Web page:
Avastin May Stop Rectal Cancer Spread

Patients in Study Show No Signs of New Cancer Growth in Area of Original Tumor

From the WebMD Archives

April 15, 2008 (San Diego) -- Adding the cancer drug Avastin to standard treatment stopped cancer spread in 22 of 24 patients with rectal tumors, researchers report.

The patients were given Avastin, chemotherapy, and radiation prior to surgery to have their tumors removed. Three years later, all the patients were alive and 91% had no signs their disease was getting worse.

And none had new cancer growth in the area of the original tumor, says Rakesh Jain, PhD, the Andrew Werk Professor of Tumor Biology at Harvard Medical School.

"I know of no other therapy in this patient population where we can even get close to 100% tumor control. Although this needs to be confirmed in a randomized trial against a placebo group, these are very impressive numbers," he says.

Avastin was one of several drugs that took center stage during the annual meeting of the American Association for Cancer research this week. Other researchers report that a drug that starves tumors of their blood supply shows promise for the treatment of one of the deadliest forms of brain cancer.

Still other researchers have had early success turbo-charging the body's own immune system to fight prostate cancer.

Avastin Fights Rectal Cancer

Avastin is already approved to treat metastatic colorectal cancer, advanced lung cancer, and metastatic breast cancer.

Its cancer-fighting abilities have been attributed to its ability to prevent tumors from growing new blood vessels, thereby choking them to death.

The new research in rectal cancer patients suggests that it works in another remarkable way as well: It also repairs remaining blood vessels, Jain tells WebMD.

"Some of the blood vessels are pruned away immediately. But the vessels that remain become less abnormal. This creates a less hostile environment so radiation and chemotherapy can work better," he says.

The researchers monitored the repair of blood vessels using imaging scans and blood tests for biomarkers known to be involved in cancer growth, according to Jain.

Experimental Drug Shows Promise for Brain Cancer

In a second study, the experimental drug cediranib helped shrink tumors and prolong the lives of people with a relatively common but often fatal type of brain cancer called glioblastoma.


"These patients have a very poor prognosis, with fewer than 5% alive five years after diagnosis. There's a significant need for new therapies," says Tracy Batchelor, MD, executive director of the Stephen E. and Catherine Pappas Center for Neuro-Oncology at the Massachusetts General Hospital Cancer Center in Boston.

The researchers gave the pill to 31 people who had failed to respond to radiation, chemotherapy, and surgery.

After six months, about 25% were alive without signs that their cancer had grown or spread. That might not seem like much, but with traditional treatment, only about 15% of the patients would fare this well, Batchelor tells WebMD.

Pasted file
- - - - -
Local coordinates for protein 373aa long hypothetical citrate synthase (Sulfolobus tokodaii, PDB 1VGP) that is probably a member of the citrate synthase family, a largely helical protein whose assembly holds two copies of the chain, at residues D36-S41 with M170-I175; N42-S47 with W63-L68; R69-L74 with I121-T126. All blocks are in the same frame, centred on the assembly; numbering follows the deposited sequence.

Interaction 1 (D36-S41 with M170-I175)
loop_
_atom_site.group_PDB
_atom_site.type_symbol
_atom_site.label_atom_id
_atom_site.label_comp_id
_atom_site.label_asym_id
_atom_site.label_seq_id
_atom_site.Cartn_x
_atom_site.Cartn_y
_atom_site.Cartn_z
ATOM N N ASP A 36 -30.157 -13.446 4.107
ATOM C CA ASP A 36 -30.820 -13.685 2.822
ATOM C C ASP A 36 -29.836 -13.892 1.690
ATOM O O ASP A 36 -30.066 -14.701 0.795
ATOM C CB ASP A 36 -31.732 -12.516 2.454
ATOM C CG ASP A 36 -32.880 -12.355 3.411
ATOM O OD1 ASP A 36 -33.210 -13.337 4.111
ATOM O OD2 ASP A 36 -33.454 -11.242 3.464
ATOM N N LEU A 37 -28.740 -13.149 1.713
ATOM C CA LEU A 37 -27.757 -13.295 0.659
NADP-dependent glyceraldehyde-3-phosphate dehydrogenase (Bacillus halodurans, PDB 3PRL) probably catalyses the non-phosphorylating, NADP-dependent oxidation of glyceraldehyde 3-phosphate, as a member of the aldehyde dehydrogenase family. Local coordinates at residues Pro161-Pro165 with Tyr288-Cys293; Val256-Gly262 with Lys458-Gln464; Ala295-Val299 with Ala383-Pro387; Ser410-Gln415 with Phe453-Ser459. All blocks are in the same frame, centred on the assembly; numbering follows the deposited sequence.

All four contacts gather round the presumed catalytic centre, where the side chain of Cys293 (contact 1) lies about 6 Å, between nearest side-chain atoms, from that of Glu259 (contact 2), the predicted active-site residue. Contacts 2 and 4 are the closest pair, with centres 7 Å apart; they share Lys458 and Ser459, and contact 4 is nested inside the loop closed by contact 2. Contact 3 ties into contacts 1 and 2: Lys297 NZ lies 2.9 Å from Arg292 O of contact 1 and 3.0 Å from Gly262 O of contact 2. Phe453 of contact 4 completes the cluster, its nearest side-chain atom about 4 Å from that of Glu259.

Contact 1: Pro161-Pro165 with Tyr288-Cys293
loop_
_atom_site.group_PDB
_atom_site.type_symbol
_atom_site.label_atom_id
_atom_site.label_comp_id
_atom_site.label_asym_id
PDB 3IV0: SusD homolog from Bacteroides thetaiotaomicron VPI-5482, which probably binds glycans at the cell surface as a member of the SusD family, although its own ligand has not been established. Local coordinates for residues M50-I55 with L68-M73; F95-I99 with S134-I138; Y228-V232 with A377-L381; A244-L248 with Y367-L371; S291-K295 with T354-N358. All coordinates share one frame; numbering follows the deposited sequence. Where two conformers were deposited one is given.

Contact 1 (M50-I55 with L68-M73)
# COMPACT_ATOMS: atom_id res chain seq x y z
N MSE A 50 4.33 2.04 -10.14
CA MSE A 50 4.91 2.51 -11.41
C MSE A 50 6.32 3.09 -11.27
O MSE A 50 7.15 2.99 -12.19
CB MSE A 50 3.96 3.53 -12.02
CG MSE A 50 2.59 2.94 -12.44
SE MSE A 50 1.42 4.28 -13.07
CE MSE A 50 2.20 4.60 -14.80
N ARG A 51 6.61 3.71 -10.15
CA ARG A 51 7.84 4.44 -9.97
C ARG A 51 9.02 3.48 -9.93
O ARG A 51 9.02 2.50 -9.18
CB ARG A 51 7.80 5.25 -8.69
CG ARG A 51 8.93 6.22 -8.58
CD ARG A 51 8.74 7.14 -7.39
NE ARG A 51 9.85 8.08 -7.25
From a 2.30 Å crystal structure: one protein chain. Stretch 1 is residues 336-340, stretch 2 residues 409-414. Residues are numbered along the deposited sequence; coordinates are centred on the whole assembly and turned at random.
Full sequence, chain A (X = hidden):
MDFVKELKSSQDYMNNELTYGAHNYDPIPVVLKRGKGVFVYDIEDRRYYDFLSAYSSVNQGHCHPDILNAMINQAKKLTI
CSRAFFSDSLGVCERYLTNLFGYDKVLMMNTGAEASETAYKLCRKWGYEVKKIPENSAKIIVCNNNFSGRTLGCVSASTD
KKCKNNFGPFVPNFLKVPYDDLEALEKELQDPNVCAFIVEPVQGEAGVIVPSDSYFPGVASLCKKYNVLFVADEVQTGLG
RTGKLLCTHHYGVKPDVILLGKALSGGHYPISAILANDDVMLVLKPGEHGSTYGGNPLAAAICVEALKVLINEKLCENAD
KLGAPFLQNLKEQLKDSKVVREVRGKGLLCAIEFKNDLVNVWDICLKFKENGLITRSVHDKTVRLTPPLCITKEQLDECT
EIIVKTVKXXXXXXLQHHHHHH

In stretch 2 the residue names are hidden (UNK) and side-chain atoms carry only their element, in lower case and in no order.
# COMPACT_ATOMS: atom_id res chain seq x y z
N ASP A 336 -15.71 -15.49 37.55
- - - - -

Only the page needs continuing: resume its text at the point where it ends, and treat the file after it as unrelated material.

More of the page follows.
On average, participants lived for 227 days; the average time to tumor regrowth was 117. In contrast, people with glioblastoma given traditional treatment typically live only 175 days, and the average time to progression is usually 63 days, he says.

In addition, cediranib was found to alleviate brain swelling, "a huge problem with the type of cancer that makes patients stay on steroids for long periods of time," Batchelor says.

Two of the 31 patients had to stop taking cediranib due to drug-related fatigue. Other common, but manageable, side effects included high blood pressure and diarrhea.

Batchelor says the pill works similarly to Avastin, blocking the growth of new blood vessels that feed tumors and normalizing remaining vessels.

He says a larger trial that will pit cediranib plus standard chemotherapy against chemotherapy alone is scheduled to start enrolling patients this summer.

Using the Body's Immune System to Fight Prostate Cancer

In many ways, cancer is a malfunction of the body's immune system. Tumor cells often grow and spread because the body doesn't recognize them as foreign.

Two other teams of researchers are taking unique approaches to manipulate the immune system to recognize cancer cells as alien invaders that need to be wiped out.

First, they remove the brakes on the immune system. That's accomplished with a drug called ipilimumab. It blocks CTLA-4, a molecule on immune system cells that inhibits the immune response.

Then, they jump-start the immune system to attack the cancer -- in one case with a vaccine called GVAX and in the other, with a compound called GM-CSF.


Both approaches curbed tumor growth in men with prostate cancer that hadn't responded to hormone therapy.

"This is a strategy we should pursue with great vigor," says Louis Weiner, MD, director of the Lombardi Cancer Center at Georgetown University in Washington, D.C. He was not involved with the work.

"Utilizing the immune system to attack cancer will probably be remembered as one of the cardinal accomplishments of this era of research," Weiner tells WebMD.

WebMD Health News Reviewed by Louise Chang, MD on April 15, 2008



American Association for Cancer Research annual meeting, San Diego, April 12-16, 2008.

Rakesh Jain, PhD, the Andrew Werk Professor of Tumor Biology, Harvard Medical School.

Tracy Batchelor, MD, executive director, Stephen E. and Catherine Pappas Center for Neuro-Oncology, Massachusetts General Hospital Cancer Center, Boston.

Lawrence Fong, MD, University of California, San Francisco.

Saskia J.A.M. Santegoets, PhD, Vrije Universiteit Medical Center, Netherlands.

Louis Weiner, MD, director, Lombardi Cancer Center, Georgetown University, Washington, D.C.

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